The gold tablet from Pelinna reads:
Now you have died and now you have been born, thrice blessed one, on this very day. Say to Persephone that Bakchios himself freed you. A bull you rushed to milk. Quickly, you rushed to milk. A ram you fell into milk. You have wine as your fortunate honor. And rites await you beneath the earth, just as the other blessed ones.
The gold tablet from Thurii reads:
Rejoice at the experience! This you have never before experienced. You have become divine instead of mortal. You have fallen as a kid into milk. Hail, hail, as you travel on the right, through the Holy Meadow and Groves of Persephone.
Edward Butler offers a brilliant interpretation of this recurring motif:
The Orphic slogan, “A kid, I fell into milk”: I believe this to be equivalent in a certain respect to part of Crowley’s Oath of the Abyss; namely, the part about “interpreting every phenomenon as a particular dealing of God with my soul.” To say “A kid, I fell into milk” is to say that I was thrown into a world not of my making, but found it was made of meaning. […] It is not just a question, then, of interpreting one’s own life, but that one becomes a “phenomenon” to be interpreted by others. This is what a hero is, I think, a mortal having become such a site of meaning.
Because I’m strange that way, his post reminded me of something Lana Del Rey once said:
I was a singer, not a very popular one, who once had dreams of becoming a beautiful poet- but upon an unfortunate series of events saw those dreams dashed and divided like a million stars in the night sky that I wished on over and over again- sparkling and broken. But I really didn’t mind because I knew that it takes getting everything you ever wanted and then losing it to know what true freedom is. When the people I used to know found out what I had been doing, how I had been living- they asked me why. But there’s no use in talking to people who have a home, they have no idea what its like to seek safety in other people, for home to be wherever you lay your head. I was always an unusual girl, my mother told me that I had a chameleon soul. No moral compass pointing me due north, no fixed personality. Just an inner indecisiveness that was as wide as wavering as the ocean. And if I said that I didn’t plan for it to turn out this way I’d be lying- because I was born to be the other woman. I belonged to no one- who belonged to everyone, who had nothing- who wanted everything with a fire for every experience and an obsession for freedom that terrified me to the point that I couldn’t even talk about- and pushed me to a nomadic point of madness that both dazzled and dizzied me. Every night I used to pray that I’d find my people- and finally I did- on the open road. We have nothing to lose, nothing to gain, nothing we desired anymore- except to make our lives into a work of art.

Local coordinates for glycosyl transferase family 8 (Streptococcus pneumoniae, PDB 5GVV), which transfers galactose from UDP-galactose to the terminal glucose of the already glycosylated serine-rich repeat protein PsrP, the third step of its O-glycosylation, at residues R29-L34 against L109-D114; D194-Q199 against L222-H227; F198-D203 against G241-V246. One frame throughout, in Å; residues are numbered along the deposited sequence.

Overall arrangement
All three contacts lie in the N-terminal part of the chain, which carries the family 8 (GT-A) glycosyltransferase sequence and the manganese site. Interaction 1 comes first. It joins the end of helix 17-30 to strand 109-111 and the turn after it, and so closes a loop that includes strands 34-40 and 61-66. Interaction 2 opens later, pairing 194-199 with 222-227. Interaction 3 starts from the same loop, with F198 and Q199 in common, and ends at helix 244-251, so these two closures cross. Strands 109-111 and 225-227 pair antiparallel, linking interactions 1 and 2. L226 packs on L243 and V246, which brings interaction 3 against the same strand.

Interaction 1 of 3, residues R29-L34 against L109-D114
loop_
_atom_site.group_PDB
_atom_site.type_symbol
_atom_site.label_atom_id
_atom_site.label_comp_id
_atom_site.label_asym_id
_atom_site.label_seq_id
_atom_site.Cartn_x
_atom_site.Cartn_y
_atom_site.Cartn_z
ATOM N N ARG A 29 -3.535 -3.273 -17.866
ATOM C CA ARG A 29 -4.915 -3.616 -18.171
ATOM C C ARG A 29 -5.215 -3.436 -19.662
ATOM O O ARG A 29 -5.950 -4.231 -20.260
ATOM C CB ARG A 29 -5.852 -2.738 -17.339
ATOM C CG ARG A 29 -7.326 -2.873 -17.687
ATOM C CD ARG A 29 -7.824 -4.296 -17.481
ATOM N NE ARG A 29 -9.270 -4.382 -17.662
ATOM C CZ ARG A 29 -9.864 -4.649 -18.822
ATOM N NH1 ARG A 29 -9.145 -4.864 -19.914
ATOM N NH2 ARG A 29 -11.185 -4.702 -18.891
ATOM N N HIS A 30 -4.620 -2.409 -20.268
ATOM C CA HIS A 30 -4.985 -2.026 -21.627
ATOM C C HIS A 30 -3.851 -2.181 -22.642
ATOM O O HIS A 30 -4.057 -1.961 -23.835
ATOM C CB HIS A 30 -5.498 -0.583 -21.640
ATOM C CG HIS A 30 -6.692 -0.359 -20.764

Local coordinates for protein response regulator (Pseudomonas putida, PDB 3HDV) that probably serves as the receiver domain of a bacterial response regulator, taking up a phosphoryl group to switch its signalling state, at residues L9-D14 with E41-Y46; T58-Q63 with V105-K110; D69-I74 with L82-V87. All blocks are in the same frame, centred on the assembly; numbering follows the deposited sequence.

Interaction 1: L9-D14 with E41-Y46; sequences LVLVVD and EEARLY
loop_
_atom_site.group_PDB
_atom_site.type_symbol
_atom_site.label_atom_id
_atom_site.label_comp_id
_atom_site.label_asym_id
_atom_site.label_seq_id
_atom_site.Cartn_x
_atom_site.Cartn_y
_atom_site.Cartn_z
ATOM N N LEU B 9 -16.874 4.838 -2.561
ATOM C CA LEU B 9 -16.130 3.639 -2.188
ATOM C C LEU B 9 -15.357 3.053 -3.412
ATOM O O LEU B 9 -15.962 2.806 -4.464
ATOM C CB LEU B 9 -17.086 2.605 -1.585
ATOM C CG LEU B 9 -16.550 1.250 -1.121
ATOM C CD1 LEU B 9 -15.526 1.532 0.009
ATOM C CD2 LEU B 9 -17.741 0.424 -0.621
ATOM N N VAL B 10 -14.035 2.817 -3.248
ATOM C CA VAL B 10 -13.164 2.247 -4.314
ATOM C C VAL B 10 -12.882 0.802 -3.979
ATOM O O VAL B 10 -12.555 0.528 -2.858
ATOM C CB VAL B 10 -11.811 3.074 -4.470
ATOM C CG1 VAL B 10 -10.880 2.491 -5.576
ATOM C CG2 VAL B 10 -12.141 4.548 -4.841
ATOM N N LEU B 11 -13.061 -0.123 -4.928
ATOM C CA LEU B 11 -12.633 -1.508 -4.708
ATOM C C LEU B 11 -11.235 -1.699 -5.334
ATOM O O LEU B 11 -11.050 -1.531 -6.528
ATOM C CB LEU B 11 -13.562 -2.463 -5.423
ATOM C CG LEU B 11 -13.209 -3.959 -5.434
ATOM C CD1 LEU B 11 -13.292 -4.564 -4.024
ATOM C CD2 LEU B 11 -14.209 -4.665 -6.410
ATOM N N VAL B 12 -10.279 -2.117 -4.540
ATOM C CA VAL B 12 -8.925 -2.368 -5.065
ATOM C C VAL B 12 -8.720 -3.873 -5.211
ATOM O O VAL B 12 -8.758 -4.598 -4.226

4 thoughts on “a “phenomenon” to be interpreted by others”
I really feel this strongly. Like when Jim Morrison asks us if our lives were good enough to make a movie out of
The Prophet knew some things
Intriguing as always…
I’ve been revisiting Lana Del Rey’s “Ride” a bit recently, and can’t help the feeling that (as I said on my old blog at some stage) that it is a modern retelling, or perhaps more accurately “restatement,” of another mythic complex that Edward Butler has written about: the “Wandering Goddess/Distant Goddess” of Egyptian myth…which, in its own way, has crossovers with various Greek things, including perhaps the Eleusinian Mysteries and even the wanderings of Dionysos…but all of that is a tale for another time, eh? ;)
Oh, that adds layers of complexity …
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